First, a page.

Tularemia is a bacterial disease associated with both animals and humans. Although many wild and domestic animals have been infected, the rabbit is most often involved in disease outbreaks.
Hunters or other people who spend a great deal of time out of doors are at a greater risk of exposure to tularemia than people with other occupational or recreational interests.
Many routes of human exposure to the tularemia germ are known to exist. The common routes include inoculation of the skin or mucous membranes with blood or tissue while handling infected animals, contact with fluids from infected flies or ticks or handling or eating insufficiently cooked rabbit meat. Less common means of spread are drinking contaminated water, inhaling dust from contaminated soil or handling contaminated pelts or other animal products.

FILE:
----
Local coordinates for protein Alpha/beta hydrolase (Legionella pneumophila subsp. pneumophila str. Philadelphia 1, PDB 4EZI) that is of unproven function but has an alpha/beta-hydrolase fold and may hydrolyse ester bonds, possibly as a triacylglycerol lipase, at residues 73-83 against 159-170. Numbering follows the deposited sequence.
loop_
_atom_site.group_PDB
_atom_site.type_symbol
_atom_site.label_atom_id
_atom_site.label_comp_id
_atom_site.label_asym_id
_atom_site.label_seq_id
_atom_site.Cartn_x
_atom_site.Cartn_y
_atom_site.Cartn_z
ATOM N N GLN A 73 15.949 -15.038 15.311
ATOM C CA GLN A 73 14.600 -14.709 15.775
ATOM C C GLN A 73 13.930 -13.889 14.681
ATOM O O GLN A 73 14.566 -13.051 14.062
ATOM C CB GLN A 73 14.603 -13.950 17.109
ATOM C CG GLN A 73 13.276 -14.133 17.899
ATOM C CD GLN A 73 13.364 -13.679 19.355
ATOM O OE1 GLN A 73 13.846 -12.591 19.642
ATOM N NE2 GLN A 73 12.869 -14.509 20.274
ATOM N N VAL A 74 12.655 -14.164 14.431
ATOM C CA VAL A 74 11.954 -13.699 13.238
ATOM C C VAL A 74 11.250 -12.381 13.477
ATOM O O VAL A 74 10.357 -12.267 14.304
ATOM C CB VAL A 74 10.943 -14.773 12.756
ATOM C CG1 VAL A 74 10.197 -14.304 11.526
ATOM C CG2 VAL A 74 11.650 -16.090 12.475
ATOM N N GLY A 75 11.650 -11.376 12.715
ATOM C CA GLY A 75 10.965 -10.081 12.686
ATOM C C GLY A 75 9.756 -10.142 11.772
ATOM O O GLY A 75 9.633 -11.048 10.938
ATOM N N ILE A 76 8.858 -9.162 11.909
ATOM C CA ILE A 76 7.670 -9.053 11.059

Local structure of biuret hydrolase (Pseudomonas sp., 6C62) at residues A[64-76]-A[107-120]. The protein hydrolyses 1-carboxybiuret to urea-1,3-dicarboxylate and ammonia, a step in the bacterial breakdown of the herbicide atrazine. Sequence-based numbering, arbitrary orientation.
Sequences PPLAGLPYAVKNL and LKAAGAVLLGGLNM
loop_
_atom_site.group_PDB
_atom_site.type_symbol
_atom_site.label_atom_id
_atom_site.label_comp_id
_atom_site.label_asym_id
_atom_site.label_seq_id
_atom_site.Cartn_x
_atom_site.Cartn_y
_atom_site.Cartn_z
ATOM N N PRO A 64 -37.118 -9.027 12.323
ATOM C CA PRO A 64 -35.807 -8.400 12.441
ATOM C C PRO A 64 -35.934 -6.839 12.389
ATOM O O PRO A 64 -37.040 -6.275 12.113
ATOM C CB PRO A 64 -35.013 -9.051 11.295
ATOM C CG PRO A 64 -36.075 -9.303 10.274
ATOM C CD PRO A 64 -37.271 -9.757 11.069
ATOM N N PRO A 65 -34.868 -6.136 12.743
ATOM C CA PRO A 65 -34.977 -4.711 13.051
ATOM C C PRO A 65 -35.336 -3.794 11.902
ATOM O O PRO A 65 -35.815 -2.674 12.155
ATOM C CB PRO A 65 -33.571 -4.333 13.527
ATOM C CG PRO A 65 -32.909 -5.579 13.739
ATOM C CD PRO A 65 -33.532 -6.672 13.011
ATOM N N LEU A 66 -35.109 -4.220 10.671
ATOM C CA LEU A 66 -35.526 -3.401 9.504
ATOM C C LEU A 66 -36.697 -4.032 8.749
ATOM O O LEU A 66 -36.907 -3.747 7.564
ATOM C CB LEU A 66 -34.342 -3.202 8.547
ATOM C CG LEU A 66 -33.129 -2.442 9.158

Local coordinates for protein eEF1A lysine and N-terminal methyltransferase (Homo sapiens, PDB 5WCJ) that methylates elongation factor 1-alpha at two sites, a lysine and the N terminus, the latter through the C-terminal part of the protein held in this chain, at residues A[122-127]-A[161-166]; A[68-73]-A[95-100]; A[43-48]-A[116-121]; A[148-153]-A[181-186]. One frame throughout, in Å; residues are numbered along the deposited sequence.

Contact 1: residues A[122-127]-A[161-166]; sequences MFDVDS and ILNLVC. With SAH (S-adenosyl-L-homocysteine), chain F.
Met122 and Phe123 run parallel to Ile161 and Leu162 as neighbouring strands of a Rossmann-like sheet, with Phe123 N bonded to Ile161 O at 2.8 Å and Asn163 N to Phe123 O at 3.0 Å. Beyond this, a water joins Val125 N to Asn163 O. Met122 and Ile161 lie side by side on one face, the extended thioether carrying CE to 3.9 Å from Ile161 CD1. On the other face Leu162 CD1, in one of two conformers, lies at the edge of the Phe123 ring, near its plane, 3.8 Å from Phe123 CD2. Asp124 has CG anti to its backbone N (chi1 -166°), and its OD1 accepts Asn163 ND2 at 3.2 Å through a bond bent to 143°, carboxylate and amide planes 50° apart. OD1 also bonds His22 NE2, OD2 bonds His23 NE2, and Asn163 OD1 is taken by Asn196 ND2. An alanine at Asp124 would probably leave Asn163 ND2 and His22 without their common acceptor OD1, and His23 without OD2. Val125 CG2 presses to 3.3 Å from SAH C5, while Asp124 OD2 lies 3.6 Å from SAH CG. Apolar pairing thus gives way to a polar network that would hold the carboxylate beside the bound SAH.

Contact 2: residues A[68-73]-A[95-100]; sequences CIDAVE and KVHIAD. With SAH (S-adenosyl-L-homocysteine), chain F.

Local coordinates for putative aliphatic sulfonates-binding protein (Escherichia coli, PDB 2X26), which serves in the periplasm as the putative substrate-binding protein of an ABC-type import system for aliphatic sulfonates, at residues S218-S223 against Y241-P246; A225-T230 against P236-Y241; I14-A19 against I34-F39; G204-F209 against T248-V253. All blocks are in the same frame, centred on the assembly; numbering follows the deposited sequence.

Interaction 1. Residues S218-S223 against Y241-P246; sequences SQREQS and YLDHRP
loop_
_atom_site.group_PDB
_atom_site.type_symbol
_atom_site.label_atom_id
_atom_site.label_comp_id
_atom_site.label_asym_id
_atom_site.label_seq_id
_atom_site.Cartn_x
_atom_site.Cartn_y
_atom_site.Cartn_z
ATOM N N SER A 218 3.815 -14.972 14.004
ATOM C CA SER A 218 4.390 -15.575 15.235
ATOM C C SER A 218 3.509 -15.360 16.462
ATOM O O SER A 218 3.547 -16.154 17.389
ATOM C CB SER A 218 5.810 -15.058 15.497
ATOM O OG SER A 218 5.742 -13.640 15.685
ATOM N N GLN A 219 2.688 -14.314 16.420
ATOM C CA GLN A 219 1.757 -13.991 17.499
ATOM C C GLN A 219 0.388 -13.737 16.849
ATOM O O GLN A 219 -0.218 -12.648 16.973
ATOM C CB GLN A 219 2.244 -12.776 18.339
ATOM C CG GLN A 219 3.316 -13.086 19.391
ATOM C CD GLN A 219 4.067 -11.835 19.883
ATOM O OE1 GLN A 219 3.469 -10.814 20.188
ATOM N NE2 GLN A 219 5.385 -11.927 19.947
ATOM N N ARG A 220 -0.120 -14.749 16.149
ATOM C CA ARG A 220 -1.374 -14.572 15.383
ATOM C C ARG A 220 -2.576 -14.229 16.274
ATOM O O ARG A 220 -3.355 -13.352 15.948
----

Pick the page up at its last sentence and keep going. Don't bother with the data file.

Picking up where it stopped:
Tularemia is usually recognized by the presence of a lesion and swollen glands. Ingestion of the organism may produce a throat infection, intestinal pain, diarrhea and vomiting. Inhalation of the organism may produce a fever and a pneumonia-like illness.
Symptoms generally appear between 1-14 days, but usually after 3-5 days.
Antibiotics to treat tularemia include streptomycin, gentamicin, doxycycline and ciprofloxacin.
Rubber gloves should be worn when skinning or handling animals, especially rabbits. Wild rabbit and rodent meat should be cooked thoroughly before eating. Avoid bites of flies and and ticks, and avoid drinking untreated water.
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